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Dexamethasone Effects on Fas Ligand Expression in Mouse Testicular Germ Cells

L.S. Khorsandi, M. Hashemitabar, M. Orazizadeh and N. Albughobeish
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The aim of this study is to investigate the effect of Dex, a widely used GC, on apoptosis and expression of FasL protein in the mouse testicular germ cells. The effects of dexamethasone (Dex) on expression of Fas ligand (FasL), an important proapoptotic protein, in the mouse testicular germ cells were investigated. Six groups, each of 8 male NMRI mice were chosen for the experiment. Experimental groups received one of the following treatments daily for 7 days: 4, 7 and 10 mg kg-1 Dex. Control groups were treated with equivalent volumes of saline. Experimental and control animals were sacrificed 24 h after the last injection. Immunohistochemical procedure was used to evaluation of FasL expression and the deoxyuridine nick-end labeling (TUNEL) was applied to assessment of the apoptotic germ cells. FasL expression of testicular germ cells were significantly increased in 10 mg kg-1 Dex treated mice (p<0.05), particularly at stages VII-VIII of spermatogenic cycle. Apoptotic indexes (AIs) of germ cells were significantly increased in 7 and 10 mg kg-1 Dex treated mice.

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L.S. Khorsandi, M. Hashemitabar, M. Orazizadeh and N. Albughobeish, 2008. Dexamethasone Effects on Fas Ligand Expression in Mouse Testicular Germ Cells. Pakistan Journal of Biological Sciences, 11: 2231-2236.

DOI: 10.3923/pjbs.2008.2231.2236



GCs are extraordinary hormones that influence the activity of almost every cell in the body. They modulate the expression of approximately 10% of our genes and are essential for life but are also increasingly implicated in the pathogenesis of disease and produce many unwanted effects when given therapeutically (Julia, 2006). In therapeutic concentrations, GCs are strongly immunosuppressive and anti-inflammatory, which has made them one of the most prescribed drugs worldwide.

It has been reported that GCs cause changes in plasma gonadotrophin levels and their pituitary content and indirectly contribute to the inhibition of reproductive functions (Calogero et al., 1999). Earlier studies have been shown that elevation of GC concentration precedes a decline in testosterone concentration in the male (Dong et al., 2004; Bernier et al., 1999; Hardy et al., 2005). Presence of testosterone is essential for normal function and survival of the germ cells in seminiferous tubules (Sinha-Hikim and Swerdloff, 1999; Sofikitis et al., 2008). When the testicular environment can not support spermatogenesis, specific pathways leading to germ cell apoptosis are activated.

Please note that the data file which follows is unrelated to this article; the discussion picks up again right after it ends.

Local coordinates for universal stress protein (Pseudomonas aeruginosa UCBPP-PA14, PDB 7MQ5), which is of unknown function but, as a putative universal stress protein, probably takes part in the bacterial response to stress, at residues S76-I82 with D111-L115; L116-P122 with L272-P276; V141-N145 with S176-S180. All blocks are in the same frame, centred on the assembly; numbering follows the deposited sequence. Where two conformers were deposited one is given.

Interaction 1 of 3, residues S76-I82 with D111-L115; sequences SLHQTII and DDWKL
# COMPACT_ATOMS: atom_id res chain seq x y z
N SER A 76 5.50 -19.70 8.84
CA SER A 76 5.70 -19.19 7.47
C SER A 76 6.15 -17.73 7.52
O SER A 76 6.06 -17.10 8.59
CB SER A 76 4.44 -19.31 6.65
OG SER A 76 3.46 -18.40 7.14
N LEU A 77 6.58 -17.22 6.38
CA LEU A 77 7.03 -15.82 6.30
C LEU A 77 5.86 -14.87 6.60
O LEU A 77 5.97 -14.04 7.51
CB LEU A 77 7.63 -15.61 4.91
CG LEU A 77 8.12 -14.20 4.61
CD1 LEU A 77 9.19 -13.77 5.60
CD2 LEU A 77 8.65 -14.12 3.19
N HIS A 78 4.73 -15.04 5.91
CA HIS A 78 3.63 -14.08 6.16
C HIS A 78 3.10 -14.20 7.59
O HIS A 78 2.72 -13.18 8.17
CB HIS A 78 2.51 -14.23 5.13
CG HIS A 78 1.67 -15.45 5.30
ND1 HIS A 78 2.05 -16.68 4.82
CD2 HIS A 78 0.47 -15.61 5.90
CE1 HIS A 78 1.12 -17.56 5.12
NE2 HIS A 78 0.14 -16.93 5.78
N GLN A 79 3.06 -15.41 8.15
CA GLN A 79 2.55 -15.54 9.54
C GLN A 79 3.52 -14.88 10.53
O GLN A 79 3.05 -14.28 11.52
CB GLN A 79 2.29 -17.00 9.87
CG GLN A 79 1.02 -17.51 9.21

Abnormally accelerated apoptosis of germ cells may lead to an imbalance of cell proliferation and death, resulting in spermatogenic impairment (Kimura et al., 2003). Two major proapoptotic pathways have been defined in mammalian cells. One initiated at the cell surface via Apoptosis Stimulating Fragment (Fas) system and the second occurring in the mitochondria including Bax (Koji and Hishikawa, 2003). The Fas system is a receptor-ligand signaling system in which Fas ligand (FasL) binds to and activates the Fas receptor (Fas) to initiate a cascade of intracellular events that leads to the elimination of the Fas-bearing cells via apoptosis (Koji et al., 2001; Kavurma and Khachigian, 2003). The Fas system is involved in maintaining homeostasis in various systems. The Fas system in the testis has been identified as one paracrine signaling system by which Sertoli cells, expressing FasL, can initiate killing of Fas-expressing germ cells (Nagata, 1997). In present study, the effects of Dex, a widely used GC, on apoptosis and expression of FasL protein in the mause testicular germ cells were investigated.